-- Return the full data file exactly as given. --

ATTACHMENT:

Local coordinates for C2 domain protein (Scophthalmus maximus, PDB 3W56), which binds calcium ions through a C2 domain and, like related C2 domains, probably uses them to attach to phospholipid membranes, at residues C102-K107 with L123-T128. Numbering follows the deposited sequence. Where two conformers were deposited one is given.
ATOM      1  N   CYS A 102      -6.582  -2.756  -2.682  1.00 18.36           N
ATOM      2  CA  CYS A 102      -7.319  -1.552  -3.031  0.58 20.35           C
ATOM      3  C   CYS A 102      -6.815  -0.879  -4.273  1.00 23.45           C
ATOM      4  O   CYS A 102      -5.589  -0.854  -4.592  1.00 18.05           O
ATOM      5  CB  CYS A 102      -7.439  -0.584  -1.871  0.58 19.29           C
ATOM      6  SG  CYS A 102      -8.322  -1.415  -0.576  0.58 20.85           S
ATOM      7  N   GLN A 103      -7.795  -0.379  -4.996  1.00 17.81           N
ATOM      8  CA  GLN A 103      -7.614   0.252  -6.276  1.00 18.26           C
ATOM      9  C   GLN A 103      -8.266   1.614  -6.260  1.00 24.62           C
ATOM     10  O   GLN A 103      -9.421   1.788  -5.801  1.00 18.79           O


Local coordinates for C2 domain protein (Scophthalmus maximus, PDB 3W56), which binds calcium ions through a C2 domain and, like related C2 domains, probably uses them to attach to phospholipid membranes, at residues C102-K107 with L123-T128. Numbering follows the deposited sequence. Where two conformers were deposited one is given.
ATOM      1  N   CYS A 102      -6.582  -2.756  -2.682  1.00 18.36           N
ATOM      2  CA  CYS A 102      -7.319  -1.552  -3.031  0.58 20.35           C
ATOM      3  C   CYS A 102      -6.815  -0.879  -4.273  1.00 23.45           C
ATOM      4  O   CYS A 102      -5.589  -0.854  -4.592  1.00 18.05           O
ATOM      5  CB  CYS A 102      -7.439  -0.584  -1.871  0.58 19.29           C
ATOM      6  SG  CYS A 102      -8.322  -1.415  -0.576  0.58 20.85           S
ATOM      7  N   GLN A 103      -7.795  -0.379  -4.996  1.00 17.81           N
ATOM      8  CA  GLN A 103      -7.614   0.252  -6.276  1.00 18.26           C
ATOM      9  C   GLN A 103      -8.266   1.614  -6.260  1.00 24.62           C
ATOM     10  O   GLN A 103      -9.421   1.788  -5.801  1.00 18.79           O